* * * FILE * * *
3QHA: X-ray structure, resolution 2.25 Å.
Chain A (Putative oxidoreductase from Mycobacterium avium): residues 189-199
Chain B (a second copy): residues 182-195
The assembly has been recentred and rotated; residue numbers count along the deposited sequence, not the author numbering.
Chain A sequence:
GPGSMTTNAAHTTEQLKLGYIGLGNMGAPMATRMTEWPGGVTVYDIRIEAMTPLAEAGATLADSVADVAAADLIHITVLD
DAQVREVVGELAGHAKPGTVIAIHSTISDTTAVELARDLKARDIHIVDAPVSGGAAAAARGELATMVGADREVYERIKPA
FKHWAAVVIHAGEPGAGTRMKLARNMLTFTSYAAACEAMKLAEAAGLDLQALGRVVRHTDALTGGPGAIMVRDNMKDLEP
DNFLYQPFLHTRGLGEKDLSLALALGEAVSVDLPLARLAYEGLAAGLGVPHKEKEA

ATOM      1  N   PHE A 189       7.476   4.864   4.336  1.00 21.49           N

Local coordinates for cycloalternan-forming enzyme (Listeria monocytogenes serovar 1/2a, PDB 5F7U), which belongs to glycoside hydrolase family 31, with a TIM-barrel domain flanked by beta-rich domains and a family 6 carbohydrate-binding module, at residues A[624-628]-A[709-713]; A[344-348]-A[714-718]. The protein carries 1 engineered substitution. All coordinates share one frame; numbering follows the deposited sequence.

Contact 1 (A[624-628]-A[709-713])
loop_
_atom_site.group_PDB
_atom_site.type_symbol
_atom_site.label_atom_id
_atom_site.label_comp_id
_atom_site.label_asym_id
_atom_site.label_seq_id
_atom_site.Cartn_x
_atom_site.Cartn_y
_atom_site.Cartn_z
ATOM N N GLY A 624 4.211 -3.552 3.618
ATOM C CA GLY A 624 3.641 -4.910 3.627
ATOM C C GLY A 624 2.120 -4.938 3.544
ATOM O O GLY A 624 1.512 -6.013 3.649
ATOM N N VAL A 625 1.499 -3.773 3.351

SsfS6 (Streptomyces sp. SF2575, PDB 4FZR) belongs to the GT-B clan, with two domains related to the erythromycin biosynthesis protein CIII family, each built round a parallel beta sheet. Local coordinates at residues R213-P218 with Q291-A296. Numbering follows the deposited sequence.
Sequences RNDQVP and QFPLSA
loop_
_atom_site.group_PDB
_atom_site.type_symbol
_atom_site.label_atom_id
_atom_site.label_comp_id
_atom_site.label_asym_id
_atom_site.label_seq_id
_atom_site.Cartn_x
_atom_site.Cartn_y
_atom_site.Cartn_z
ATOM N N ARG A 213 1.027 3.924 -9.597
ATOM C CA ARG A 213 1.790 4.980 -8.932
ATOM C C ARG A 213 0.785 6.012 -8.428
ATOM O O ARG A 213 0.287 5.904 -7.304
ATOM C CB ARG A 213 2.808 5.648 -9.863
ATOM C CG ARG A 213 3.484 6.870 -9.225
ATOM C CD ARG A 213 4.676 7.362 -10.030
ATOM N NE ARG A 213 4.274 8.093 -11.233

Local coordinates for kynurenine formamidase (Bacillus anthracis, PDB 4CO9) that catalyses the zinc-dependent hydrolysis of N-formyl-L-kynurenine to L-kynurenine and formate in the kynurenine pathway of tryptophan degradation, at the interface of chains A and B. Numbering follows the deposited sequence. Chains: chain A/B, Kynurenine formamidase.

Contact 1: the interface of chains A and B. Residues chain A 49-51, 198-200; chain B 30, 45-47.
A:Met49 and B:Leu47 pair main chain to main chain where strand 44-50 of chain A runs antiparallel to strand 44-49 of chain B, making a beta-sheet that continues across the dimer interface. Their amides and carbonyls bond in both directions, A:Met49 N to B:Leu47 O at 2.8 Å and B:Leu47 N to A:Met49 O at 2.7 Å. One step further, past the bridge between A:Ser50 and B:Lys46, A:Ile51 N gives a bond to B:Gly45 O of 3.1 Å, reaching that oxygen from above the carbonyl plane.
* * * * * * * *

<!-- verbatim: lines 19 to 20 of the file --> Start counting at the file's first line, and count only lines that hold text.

_atom_site.label_seq_id
_atom_site.Cartn_x